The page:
In the neoclassical model, there is a limit to how much additional work or investment can be induced by policy. In the medium term, the number of workers and machines is finite. Thus, long‐run growth is primarily driven by technological progress, which combines with labor and capital to increase productivity and allow the same workers to work more efficiently with new and better tools (capital).
Technological progress flows from new ideas employed by entrepreneurs that allow people to use existing resources more efficiently. Capital and labor are complements and substitutes. Thus, in theory, productivity‐increasing technologies could increase either worker or the capital contribution to income. These new technologies have always replaced some jobs but, in the process, created entirely new industries and increased demand for labor. Empirical evidence of labor shares across countries demonstrates that technological progress has not altered the power dynamics between labor and capital—as reflected in the relatively stable labor share of income in Figure 1.
Other research also consistently finds that pay and productivity (correctly measured) have increased at almost identical rates for many decades. Less complex measures similarly confirm that despite significant technological disruptions, it is easier to find a job today than five decades ago, as measured by a low unemployment rate and corroborated by more recent data on job openings.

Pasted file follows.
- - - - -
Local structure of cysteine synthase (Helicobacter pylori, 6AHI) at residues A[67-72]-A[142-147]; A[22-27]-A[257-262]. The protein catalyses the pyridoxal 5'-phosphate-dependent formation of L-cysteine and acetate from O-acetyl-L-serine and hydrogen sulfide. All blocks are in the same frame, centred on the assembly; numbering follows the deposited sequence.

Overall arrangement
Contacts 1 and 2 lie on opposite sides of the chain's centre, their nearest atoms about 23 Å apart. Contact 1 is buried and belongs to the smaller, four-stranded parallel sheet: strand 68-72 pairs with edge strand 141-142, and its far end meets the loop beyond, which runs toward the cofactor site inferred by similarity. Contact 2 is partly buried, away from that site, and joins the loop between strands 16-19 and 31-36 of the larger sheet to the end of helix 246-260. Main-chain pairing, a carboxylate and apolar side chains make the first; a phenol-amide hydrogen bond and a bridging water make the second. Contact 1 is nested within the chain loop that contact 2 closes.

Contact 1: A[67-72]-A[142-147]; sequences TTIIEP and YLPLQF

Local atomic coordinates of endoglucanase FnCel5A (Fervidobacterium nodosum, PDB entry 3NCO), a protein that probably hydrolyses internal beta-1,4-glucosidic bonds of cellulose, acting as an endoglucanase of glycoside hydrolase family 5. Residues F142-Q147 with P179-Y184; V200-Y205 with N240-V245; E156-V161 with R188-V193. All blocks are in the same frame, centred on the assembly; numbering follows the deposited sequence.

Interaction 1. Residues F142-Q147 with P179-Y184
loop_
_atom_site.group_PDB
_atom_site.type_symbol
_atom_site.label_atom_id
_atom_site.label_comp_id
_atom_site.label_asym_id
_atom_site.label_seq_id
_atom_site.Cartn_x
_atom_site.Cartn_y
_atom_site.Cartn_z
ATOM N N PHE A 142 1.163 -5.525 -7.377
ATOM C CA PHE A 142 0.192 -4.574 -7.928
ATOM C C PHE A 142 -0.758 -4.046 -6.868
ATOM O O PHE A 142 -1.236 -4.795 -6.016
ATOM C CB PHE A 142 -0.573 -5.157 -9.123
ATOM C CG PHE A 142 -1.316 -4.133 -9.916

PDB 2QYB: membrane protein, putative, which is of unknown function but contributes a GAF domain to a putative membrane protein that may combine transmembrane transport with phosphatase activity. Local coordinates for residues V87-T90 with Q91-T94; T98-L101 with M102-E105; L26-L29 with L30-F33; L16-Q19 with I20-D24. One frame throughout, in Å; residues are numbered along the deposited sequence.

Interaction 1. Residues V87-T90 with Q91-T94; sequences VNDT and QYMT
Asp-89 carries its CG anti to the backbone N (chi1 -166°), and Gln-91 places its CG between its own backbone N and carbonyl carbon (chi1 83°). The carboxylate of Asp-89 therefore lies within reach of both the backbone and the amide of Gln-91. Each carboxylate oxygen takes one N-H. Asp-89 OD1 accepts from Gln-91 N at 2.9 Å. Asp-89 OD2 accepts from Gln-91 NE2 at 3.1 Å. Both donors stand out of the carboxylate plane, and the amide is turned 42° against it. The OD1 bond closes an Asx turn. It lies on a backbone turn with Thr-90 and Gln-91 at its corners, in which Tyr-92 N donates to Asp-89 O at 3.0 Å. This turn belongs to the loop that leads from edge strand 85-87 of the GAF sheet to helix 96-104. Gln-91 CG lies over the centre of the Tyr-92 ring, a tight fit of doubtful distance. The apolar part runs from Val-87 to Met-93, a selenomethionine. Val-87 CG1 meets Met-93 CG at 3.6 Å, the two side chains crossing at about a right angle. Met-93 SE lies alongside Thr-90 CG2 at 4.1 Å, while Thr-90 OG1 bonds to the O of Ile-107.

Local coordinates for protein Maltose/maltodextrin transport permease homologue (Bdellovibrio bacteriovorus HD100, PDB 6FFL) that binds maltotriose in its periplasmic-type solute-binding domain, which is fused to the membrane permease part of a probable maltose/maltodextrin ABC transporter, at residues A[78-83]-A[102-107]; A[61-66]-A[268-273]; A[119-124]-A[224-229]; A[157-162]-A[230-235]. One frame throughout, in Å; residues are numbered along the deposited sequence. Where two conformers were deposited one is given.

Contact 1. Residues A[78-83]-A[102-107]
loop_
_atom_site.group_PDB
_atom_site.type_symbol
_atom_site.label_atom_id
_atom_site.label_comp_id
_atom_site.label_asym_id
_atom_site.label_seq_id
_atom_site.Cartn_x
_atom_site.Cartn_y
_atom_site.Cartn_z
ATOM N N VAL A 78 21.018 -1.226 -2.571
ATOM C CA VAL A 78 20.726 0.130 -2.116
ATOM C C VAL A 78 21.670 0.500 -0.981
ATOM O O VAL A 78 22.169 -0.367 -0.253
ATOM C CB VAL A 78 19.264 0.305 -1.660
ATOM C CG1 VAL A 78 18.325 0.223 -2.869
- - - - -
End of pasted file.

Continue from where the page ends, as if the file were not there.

What if AI is more than just a tool that increases productivity? What if general artificial intelligence (AGI)—something that has not been fully realized—could replace the role of the entrepreneur, actively coming up with new ideas that increase productivity? Even in this science fiction world, new ideas must combine with labor and capital to produce income. Historically, new ideas have not radically shifted the labor‐capital dynamic, regardless of where they come from.
In the face of an unknown future, it is tempting to claim that “this time is different.” That AI’s productivity increases will permanently shift productive processes away from workers, replacing them forever with machines and software. This could be true. But the long history of economic progress shows that the benefits of more efficient use of capital are broadly shared by workers.
Don’t Tax the Future
The premise that workers lose from dynamic, technological progress is historically wrong. The policy solutions to the perceived technological disruption will also undermine the promised benefits of the AI revolution (and the next innovation not yet conceived). The most common policy proposals have been regulatory restrictions, but higher taxes on the income earned by investments in AI could be just as harmful.